Thursday, January 19, 2017

A Lesson in Brotherhood

It doesn’t matter if it’s in Iran or in Iowa—a building collapse that kills firefighters elicits the same profound response from the universal brotherhood that unites all firefighters.

Mahmoud Hosseini/Tasnim News Agency/Reuters
Firefighters live with the knowledge that death in the line of duty is a shadow over every work shift. They go on about their vitally important work with a tacit acceptance of the ever-present danger. When that ghostly danger becomes hard reality, as it did today in Tehran, we are all reminded of how much gratitude that we—the collective humanity of Earth—owe to these brave souls.

If everyone lived as firefighters do—dedicated and devoted to their calling, caring and compassionate of others, in a fraternal union with all of their colleagues—there is no doubt that the world would be a much better place. Thank you to all of them—worldwide.

Monday, January 16, 2017

January Reflections

Deep into this month of auld lang syne, most of us are past wishing each other a Happy New Year and have plunged headlong into living it.

For me, January has always been an introspective month. Aside from the futuristic aura of a new year, this month marks both my birthday and my daughter's, exactly one week apart. It was also my husband's birthday month, as well as the month that he passed away, eleven years ago. So January always catches my attention on many levels.

In recent days, several unfolding events have underscored the forward march of time so tied to the month of January:
  1. The San Diego Chargers, our hometown football team, are moving to Los Angeles. We in San Diego have suffered through this ongoing sports drama for years, and last week it culminated in the dreaded announcement of the unwelcome move. As my son wistfully noted, he grew up watching the Chargers every Sunday. It's an era that will not pass without pain.
  2. Ringling Brothers and Barnum & Bailey Circus is folding up the Big Top after 146 years. When the animal rights activists managed to shut down the elephants last year, the writing was on the wall. I only went to the circus once, at age eight, but I remember it vividly, in a positive way. It's too bad that so much of what made the circus fun and fascinating has become socially objectionable.
  3. Astronaut Eugene Cernan died today at age 82. He was on Apollo 17, the mission that earned his moniker, "the Last Man on the Moon." It's impossible to describe what rock stars the astronauts were to children when I was growing up. The space program represented the best of America--industrious, creative, exciting, full of brave endeavors and monumental achievements. Cernan's passing gives me the sense of a wonderful book thudding shut.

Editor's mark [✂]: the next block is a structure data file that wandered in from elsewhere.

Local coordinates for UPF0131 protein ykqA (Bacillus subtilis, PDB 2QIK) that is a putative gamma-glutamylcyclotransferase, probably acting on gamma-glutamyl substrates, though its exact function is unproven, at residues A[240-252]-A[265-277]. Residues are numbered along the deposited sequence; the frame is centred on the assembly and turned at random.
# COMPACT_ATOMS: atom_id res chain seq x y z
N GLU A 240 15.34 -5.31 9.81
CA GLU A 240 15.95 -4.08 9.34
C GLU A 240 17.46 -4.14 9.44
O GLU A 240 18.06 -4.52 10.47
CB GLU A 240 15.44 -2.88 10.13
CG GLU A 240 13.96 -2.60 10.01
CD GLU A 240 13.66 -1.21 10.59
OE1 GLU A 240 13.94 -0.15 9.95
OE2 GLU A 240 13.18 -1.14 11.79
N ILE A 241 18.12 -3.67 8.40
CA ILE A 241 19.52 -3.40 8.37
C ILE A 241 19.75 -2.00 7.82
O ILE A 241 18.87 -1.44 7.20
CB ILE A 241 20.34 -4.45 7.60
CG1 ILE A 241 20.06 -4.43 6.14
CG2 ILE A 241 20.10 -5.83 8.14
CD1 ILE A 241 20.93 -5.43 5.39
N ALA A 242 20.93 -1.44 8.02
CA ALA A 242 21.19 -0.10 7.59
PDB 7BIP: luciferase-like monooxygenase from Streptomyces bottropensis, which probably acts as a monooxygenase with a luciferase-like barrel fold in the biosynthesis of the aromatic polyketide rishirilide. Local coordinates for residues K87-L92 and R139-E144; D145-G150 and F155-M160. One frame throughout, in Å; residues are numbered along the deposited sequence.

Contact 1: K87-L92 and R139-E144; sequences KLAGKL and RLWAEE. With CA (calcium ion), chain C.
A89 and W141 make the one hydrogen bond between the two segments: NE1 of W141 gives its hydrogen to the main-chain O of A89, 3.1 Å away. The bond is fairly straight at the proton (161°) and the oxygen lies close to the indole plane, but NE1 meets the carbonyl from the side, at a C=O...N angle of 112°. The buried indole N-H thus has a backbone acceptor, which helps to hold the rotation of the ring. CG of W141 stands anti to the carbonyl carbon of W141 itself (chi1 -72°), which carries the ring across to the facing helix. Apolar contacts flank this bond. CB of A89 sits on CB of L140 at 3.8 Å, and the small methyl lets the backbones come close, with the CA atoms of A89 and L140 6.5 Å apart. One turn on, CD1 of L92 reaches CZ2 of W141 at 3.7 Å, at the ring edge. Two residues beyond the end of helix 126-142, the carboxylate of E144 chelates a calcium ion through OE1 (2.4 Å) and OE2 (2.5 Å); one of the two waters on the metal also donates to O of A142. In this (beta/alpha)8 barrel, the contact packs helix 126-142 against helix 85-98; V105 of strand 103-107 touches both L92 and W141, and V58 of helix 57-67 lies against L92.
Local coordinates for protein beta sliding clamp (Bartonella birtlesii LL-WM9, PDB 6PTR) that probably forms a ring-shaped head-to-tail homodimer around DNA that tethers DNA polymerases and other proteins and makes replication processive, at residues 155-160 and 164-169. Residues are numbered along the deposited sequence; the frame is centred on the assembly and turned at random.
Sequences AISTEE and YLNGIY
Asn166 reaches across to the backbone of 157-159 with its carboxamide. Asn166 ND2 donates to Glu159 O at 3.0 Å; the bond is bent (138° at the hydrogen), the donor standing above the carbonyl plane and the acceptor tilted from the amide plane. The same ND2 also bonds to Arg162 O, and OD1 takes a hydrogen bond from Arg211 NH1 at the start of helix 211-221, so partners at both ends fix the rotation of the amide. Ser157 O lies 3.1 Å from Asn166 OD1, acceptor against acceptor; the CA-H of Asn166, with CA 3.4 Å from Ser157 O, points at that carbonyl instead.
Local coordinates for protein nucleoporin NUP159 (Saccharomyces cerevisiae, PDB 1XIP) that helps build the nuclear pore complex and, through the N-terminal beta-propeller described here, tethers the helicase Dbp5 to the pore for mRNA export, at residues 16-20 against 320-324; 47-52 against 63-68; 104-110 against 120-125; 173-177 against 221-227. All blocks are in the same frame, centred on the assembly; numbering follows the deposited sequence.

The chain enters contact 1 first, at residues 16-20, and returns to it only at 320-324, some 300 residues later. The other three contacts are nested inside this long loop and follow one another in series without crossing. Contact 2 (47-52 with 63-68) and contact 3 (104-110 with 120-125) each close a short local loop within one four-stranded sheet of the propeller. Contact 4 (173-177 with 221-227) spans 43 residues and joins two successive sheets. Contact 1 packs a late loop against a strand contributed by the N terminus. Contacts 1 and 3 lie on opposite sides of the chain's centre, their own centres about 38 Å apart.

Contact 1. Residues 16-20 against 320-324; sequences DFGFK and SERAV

We're going to have a new president in a few days. It will be a very different presidency from the past eight years. If we're fortunate, it will be better. Many critics refuse to countenance any optimism about the 45th president, but I think we should all take a breath and see how it goes, just as we do every January. Start fresh, look forward, and hope for the best.

Saturday, January 07, 2017

Hacking and Consequences

I think it's clear that Russia is a guilty player when it comes to Internet hacking. I think that's been true for many years.

Suddenly, because Hillary Clinton lost the presidency, Russian hacking has become a very big deal. It's quite the international incident that Democratic party emails were hacked, what with Russian diplomats being booted out of the country by President Obama. (And, it must be noted, to get President Obama to actually act on anything other than showing up for his tee time is a very big deal, indeed.)

Russia has been messing with us for at least fifty years, and nobody has showed much interest in holding them accountable. But this election, why, Hillary lost! This was the last straw. And what effect did Russian hacking really have on the results of the election? None that anyone can prove, as even the White House has admitted. Electoral votes in decisive states simply followed Trump in droves.

Regardless of Russia's meddling--which is unquestionably bad and unacceptable--some facts of the election season remain unassailably true.
Hacking may have its consequences, but so do elections. Blame Russia if you must, but have some clarity about what just happened in our country. In this election, everyday American voters who are sick of empty promises did not allow themselves to be manipulated by spin or excuses. It's a fact that both the dinosaur media and the Democratic party are having a very difficult time accepting.